Obesity in total hip arthroplasty--does it really matter? A meta-analysis

Daniël Haverkamp, Mark N. Klinkenbijl, Mathijs P. Somford, G. H. Rob Albers, Harm M. van der Vis

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Discussion persists as to whether obesity negatively influences the outcome of hip arthroplasty. We performed a meta-analysis with the primary research question of whether obesity has a negative effect on short- and long-term outcome of total hip arthroplasty. We searched the literature and included studies comparing the outcome of hip arthroplasty in different weight groups. The methodology of the studies included was scored according to the Cochrane guidelines. We extracted and pooled the data. For continuous data, we calculated a weighted mean difference and for dichotomous variables we calculated a weighted odds ratio (OR). Heterogeneity was calculated using I(2) statistics. 15 studies were eligible for data extraction. In obese patients, dislocation of the hip (OR = 0.54, 95% CI: 0.38-0.75) (10 studies, n = 8,634), aseptic loosening (OR = 0.64, CI: 0.43-0.96) (6 studies, n = 5,137), infection (OR = 0.3, CI: 0.19-0.49) (10 studies, n = 7,500), and venous thromboembolism (OR = 0.56, CI: 0.32-0.98) (7 studies, n = 3,716) occurred more often. Concerning septic loosening and intraoperative fractures, no statistically significant differences were found, possibly due to low power. Subjective outcome measurements did not allow pooling because of high heterogeneity (I(2) = 68%). Obesity appears to have a negative influence on the outcome of total hip replacement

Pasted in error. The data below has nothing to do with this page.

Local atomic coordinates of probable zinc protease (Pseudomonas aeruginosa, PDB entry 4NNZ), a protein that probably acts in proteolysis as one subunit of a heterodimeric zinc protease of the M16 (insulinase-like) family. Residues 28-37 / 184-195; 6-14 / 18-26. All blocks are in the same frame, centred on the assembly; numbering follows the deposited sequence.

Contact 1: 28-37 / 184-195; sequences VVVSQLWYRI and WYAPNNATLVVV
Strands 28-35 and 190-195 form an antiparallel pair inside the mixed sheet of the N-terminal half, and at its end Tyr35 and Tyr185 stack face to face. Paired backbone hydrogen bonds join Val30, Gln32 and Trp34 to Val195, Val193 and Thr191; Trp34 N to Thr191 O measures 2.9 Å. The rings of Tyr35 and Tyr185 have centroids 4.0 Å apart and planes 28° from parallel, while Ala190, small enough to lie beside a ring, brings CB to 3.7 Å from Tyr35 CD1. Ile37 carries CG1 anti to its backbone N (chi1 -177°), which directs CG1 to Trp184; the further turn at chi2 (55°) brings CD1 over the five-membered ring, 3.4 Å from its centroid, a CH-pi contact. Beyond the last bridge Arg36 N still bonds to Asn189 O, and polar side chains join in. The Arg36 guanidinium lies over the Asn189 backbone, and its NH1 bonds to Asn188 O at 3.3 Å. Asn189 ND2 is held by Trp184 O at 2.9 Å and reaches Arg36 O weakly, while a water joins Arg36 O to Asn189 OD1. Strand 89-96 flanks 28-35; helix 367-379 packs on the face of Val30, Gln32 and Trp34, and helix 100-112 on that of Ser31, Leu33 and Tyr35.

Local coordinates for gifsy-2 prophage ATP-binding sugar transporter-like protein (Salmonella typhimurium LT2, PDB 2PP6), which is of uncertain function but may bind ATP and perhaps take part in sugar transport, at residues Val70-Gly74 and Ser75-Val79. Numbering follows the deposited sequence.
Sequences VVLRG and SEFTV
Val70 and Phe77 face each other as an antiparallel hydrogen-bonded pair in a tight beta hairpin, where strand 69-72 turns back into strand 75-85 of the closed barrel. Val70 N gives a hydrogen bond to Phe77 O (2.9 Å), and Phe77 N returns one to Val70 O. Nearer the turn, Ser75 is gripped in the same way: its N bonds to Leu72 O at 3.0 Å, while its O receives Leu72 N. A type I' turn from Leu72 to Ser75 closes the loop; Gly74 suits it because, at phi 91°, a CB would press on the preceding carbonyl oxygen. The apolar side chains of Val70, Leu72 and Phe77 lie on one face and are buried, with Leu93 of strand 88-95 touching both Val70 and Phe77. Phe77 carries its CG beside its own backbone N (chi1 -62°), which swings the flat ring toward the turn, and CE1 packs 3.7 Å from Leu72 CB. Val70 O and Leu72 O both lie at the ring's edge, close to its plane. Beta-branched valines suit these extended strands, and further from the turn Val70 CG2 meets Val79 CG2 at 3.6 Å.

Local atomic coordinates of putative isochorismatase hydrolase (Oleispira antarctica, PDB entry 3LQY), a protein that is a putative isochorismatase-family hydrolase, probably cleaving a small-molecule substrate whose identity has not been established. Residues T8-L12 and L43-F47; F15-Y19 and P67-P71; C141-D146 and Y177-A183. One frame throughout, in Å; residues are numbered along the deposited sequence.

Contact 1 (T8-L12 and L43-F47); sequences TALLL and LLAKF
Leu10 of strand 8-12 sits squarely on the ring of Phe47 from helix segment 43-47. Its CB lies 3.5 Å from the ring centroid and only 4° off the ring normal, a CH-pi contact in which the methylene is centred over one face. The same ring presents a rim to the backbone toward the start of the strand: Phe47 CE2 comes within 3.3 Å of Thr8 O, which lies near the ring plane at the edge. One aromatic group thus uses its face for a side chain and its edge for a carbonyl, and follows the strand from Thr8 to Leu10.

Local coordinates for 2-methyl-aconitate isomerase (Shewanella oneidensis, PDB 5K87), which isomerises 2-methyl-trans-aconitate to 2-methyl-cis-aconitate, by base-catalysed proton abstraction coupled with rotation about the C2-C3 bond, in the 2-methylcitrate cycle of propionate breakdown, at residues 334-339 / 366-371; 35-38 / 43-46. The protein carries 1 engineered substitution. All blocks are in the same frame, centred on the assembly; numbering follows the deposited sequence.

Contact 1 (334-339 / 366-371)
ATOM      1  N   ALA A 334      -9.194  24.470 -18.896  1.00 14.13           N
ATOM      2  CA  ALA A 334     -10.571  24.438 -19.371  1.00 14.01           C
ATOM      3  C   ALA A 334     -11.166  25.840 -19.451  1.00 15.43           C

Original languageEnglish
Pages (from-to)417-422
JournalActa orthopaedica
Issue number4
Publication statusPublished - 2011

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